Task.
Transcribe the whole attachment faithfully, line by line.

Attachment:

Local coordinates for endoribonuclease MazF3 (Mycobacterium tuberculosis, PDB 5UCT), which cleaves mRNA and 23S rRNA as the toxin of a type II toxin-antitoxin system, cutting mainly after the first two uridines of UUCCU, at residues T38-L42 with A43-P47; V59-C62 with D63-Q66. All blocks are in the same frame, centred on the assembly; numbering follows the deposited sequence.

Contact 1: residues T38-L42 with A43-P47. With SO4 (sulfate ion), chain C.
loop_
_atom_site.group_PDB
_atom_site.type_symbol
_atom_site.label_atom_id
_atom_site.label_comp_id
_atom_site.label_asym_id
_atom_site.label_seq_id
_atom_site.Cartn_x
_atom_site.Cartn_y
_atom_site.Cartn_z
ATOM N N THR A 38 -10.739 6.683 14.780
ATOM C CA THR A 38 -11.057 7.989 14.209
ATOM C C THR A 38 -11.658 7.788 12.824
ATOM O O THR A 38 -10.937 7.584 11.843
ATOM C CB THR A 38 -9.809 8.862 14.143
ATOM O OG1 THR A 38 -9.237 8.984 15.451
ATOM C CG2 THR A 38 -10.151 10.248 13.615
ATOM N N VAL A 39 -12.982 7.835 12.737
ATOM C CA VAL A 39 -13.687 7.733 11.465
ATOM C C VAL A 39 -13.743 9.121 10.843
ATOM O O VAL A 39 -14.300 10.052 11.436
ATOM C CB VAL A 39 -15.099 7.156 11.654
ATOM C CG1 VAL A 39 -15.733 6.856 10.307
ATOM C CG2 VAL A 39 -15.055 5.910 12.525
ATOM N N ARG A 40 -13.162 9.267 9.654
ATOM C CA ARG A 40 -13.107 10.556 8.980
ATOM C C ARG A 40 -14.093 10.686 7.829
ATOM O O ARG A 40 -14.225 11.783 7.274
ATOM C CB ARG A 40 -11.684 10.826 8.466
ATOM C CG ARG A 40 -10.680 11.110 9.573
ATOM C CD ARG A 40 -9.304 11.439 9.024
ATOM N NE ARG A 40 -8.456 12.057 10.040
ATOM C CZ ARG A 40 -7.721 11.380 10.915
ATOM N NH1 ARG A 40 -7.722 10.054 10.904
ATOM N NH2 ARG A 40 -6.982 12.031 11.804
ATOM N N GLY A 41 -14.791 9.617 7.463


Local coordinates for endoribonuclease MazF3 (Mycobacterium tuberculosis, PDB 5UCT), which cleaves mRNA and 23S rRNA as the toxin of a type II toxin-antitoxin system, cutting mainly after the first two uridines of UUCCU, at residues T38-L42 with A43-P47; V59-C62 with D63-Q66. All blocks are in the same frame, centred on the assembly; numbering follows the deposited sequence.

Contact 1: residues T38-L42 with A43-P47. With SO4 (sulfate ion), chain C.
loop_
_atom_site.group_PDB
_atom_site.type_symbol
_atom_site.label_atom_id
_atom_site.label_comp_id
_atom_site.label_asym_id
_atom_site.label_seq_id
_atom_site.Cartn_x
_atom_site.Cartn_y
_atom_site.Cartn_z
ATOM N N THR A 38 -10.739 6.683 14.780
ATOM C CA THR A 38 -11.057 7.989 14.209
ATOM C C THR A 38 -11.658 7.788 12.824
ATOM O O THR A 38 -10.937 7.584 11.843
ATOM C CB THR A 38 -9.809 8.862 14.143
ATOM O OG1 THR A 38 -9.237 8.984 15.451
ATOM C CG2 THR A 38 -10.151 10.248 13.615
ATOM N N VAL A 39 -12.982 7.835 12.737
ATOM C CA VAL A 39 -13.687 7.733 11.465
ATOM C C VAL A 39 -13.743 9.121 10.843
ATOM O O VAL A 39 -14.300 10.052 11.436
ATOM C CB VAL A 39 -15.099 7.156 11.654
ATOM C CG1 VAL A 39 -15.733 6.856 10.307
ATOM C CG2 VAL A 39 -15.055 5.910 12.525
ATOM N N ARG A 40 -13.162 9.267 9.654
ATOM C CA ARG A 40 -13.107 10.556 8.980
ATOM C C ARG A 40 -14.093 10.686 7.829
ATOM O O ARG A 40 -14.225 11.783 7.274
ATOM C CB ARG A 40 -11.684 10.826 8.466
ATOM C CG ARG A 40 -10.680 11.110 9.573
ATOM C CD ARG A 40 -9.304 11.439 9.024
ATOM N NE ARG A 40 -8.456 12.057 10.040
ATOM C CZ ARG A 40 -7.721 11.380 10.915
ATOM N NH1 ARG A 40 -7.722 10.054 10.904
ATOM N NH2 ARG A 40 -6.982 12.031 11.804
ATOM N N GLY A 41 -14.791 9.617 7.463